When Koichi Fujishima (Fujii) was a boy, in the early sixties, he saw a photo of Sleepy John Estes on a record sleeve. Something in the eyes of that old man as he stared out from the picture, guitar in hand – with a pencil for a capo, lit a small fire in the back of Fuji’s mind.
Fujii tells the story of his meeting with James ‘Son’ Thomas, while playing some excellent Japanese Blues;
He got a guitar when he was in high school, and started to play the Blues. After college and two years working as a ‘salaryman’ in Kyoto, that small fire inspired him to join a Blues Tour from Chicago to New Orleans with a bus load of Japanese Blues fans. He recalls, “In Clarksdale we were standing by the railroad tracks, and the guide said, ‘Don’t go over there Fujii, it’s too dangerous’. ” Fujii knew that place was where the real Blues came from.
Two years later, he returned to The States to make a pilgrimage of his own, staying for several months. By now Fujii was working as an artist and illustrated a cartoon book about his Blues adventures, with his central character as a funny little dog, as well as playing slide-guitar on a National Steel. He returned to Japan and after a spell teaching in a Steiner school in New Zealand, the small fire fanned into flame again and Fujii returned to America. This time his quest was to find the gravestones of his heroes, Mississippi Fred McDowell, Bukka White and Son House.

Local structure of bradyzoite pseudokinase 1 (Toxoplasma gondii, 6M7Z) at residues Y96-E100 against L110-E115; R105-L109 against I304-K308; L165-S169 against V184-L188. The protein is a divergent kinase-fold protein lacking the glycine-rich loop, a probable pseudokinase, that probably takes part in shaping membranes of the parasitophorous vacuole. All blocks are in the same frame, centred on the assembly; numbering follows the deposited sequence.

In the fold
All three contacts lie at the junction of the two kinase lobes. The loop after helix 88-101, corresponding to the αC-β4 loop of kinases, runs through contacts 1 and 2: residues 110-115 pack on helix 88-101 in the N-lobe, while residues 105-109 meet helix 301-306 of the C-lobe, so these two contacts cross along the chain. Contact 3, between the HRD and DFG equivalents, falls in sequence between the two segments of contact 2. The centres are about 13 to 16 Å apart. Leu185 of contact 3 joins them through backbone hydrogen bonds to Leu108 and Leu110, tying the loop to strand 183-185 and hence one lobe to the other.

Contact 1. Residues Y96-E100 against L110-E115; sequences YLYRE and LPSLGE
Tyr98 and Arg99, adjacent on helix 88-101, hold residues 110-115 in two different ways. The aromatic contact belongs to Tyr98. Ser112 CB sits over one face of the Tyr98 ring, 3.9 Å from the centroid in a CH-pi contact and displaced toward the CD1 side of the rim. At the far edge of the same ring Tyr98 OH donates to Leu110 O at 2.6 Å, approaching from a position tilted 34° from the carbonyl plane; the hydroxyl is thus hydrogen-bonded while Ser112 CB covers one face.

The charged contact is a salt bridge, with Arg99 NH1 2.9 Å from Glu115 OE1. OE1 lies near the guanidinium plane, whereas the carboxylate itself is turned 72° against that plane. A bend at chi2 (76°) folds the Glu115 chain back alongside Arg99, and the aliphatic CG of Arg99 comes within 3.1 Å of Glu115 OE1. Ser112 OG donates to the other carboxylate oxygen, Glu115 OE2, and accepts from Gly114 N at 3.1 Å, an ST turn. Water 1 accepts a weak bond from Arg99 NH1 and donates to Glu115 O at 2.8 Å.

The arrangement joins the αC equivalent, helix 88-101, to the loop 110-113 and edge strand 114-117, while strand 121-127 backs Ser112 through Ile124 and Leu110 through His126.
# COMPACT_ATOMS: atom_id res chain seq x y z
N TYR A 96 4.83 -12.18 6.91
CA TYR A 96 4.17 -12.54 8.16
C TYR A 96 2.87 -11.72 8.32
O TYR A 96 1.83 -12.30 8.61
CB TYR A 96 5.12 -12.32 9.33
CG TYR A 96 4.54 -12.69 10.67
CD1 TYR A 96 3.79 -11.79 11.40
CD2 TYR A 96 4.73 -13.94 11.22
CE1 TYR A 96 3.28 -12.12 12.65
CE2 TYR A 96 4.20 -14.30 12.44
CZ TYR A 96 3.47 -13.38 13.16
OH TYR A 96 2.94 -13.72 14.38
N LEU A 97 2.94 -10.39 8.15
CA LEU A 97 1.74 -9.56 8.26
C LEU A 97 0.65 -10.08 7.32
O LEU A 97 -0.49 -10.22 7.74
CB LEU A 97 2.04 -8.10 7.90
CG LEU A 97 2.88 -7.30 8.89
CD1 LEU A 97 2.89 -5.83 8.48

Fujii found that his outsider status, as a long haired Japanese guy who played some authentic guitar, gave him access to places on that ‘dangerous’ side of the tracks. He found Fred and Bukka’s graves, and continued his occasional ramblings around The States over the next few years. He visited with R L Burnside in Holly Springs and, in early 1993, met the ‘down and dirty’ bluesman James ‘Son’ Thomas shortly before he passed away.
Europe was the next stop in Fujii’s wanderings, where he performed with free-jazz player Paul Shearsmith, and recorded the albums ‘We Pray the Brooze’ and ‘What Time Did You Get Up This Morning?’ to add to the two albums he recorded in Japan, and showing that the gutteral Japanese language meshes wonderfully with the essence of Delta Blues. That ‘small fire’ still burned as Fujii continued to explore the Southern States. In 2005 he began a film project documenting his adventures in Blues country and that quirky view of the people who are still making country Blues is now complete.
Fuji continues to roam the world, bringing his unique sound and unexpectedly authentic style to fans of modern Blues.